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16-08-2011 | Bone health | Article

HR-pQCT microarchitecture assessment as good as histomorphometry


Free abstract

MedWire News: Study findings show that non-invasive assessment of 3D microarchitecture deterioration using high-resolution peripheral quantitative tomography (HR-pQCT) is as effective as histomorphometry for detecting cortical and trabecular impairments involved in femoral neck fragility.

"HR-pQCT is used more widely to assess microarchitecture, but we are lacking comparisons between HR-pQCT and histomorphometry, which is considered the gold standard," explain Stéphanie Boutroy (University of Lyon, France) and co-authors.

For the study, the team compared the efficacy of both analytical methods for determining the distribution of cortical and trabecular bone in ultradistal femoral neck samples (approximately 3 mm thick) obtained after total hip replacement in 41 menopausal women with hip osteoarthritis or hip fracture.

Significant correlations were observed between HR-pQCT and histomorphometry for trabecular bone volume, number, thickness, separation, and cortical thickness.

Furthermore, trabecular bone pattern factor measured in 2D was significantly correlated with the structural model index (SMI) measured in 3D, and the number of nodes was significantly associated with connectivity density.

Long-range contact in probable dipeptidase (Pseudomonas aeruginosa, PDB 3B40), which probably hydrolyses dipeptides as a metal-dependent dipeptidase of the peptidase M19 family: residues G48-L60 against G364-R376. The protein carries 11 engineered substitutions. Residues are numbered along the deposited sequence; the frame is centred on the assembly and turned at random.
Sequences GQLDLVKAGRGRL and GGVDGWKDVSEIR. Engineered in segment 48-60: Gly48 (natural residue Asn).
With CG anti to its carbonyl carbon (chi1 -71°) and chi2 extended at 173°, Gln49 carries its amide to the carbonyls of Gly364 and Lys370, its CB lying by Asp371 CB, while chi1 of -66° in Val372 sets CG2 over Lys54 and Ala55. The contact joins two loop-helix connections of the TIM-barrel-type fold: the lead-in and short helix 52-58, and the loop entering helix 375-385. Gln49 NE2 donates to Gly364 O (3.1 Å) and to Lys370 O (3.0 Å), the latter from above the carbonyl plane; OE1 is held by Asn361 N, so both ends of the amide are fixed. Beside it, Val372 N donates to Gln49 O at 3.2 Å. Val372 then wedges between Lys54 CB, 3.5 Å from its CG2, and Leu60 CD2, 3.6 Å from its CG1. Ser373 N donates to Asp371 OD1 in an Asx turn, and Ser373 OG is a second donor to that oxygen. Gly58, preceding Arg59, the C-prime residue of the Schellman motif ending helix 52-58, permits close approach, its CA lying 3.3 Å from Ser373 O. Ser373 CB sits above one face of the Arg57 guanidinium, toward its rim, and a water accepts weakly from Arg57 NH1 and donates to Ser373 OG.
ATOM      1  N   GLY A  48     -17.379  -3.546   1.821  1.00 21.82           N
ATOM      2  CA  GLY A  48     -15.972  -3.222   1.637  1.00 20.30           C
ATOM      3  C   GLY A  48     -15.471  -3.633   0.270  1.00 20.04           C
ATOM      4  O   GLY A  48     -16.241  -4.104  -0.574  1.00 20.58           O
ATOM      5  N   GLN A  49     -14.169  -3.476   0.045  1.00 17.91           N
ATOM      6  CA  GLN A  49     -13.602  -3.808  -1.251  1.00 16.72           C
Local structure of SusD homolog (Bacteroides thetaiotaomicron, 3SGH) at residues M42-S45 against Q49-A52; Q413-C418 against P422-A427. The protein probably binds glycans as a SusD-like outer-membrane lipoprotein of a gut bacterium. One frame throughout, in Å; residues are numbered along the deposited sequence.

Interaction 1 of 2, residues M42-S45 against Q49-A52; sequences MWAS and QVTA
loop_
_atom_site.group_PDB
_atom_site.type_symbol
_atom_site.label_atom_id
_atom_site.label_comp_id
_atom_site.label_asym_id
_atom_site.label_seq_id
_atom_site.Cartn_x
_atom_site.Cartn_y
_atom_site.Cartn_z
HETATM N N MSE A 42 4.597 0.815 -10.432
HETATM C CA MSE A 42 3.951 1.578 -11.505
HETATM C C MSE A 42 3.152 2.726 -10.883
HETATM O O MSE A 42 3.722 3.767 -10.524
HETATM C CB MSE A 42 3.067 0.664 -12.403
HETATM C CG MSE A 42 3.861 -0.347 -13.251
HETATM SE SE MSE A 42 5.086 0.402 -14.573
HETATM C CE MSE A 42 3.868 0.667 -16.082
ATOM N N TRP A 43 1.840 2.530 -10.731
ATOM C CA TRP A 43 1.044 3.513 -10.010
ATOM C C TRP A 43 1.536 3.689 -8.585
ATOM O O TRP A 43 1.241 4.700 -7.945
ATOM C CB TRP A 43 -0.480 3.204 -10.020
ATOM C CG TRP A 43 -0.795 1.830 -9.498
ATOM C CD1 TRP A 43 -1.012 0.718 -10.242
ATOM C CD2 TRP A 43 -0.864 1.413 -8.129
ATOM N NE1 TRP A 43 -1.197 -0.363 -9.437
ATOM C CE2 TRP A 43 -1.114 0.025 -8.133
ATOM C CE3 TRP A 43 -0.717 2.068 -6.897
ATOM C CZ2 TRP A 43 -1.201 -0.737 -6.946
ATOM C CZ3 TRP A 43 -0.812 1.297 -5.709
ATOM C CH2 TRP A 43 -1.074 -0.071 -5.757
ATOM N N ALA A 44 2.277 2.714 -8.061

The researchers found that HRpQCT overestimated the absolute value of most parameters, with higher values most affected. In addition, agreement between the two techniques was poor for cortical porosity.

When Boutroy and team investigated differences in 3D parameters between patients with hip fracture and hip osteoarthritis, they found that those with hip fracture had 43% lower trabecular bone volume due to loss of trabeculae.

These results were also associated with a 50% loss of trabecular connectivity, mainly in the superior and inferior quadrants, characterized by a more rod-like structure as shown by the significantly higher SMI (+22%) in the hip fracture group, compared with the osteoarthritis group.

Hip fracture patients also had significantly lower cortical thickness in the posterior quadrant (-22%) than osteoarthritis patients, but cortical thickness remained highest at the inferior quadrant in both groups.

"The 3D method confirms the cortical thinning and the loss of trabecular connectivity found by histomorphometry in postmenopausal women with a femoral neck fracture when compared to women with hip osteoarthritis," conclude the authors in the journal Bone.

MedWire ( is an independent clinical news service provided by Springer Healthcare Limited. © Springer Healthcare Ltd; 2011

By Ingrid Grasmo

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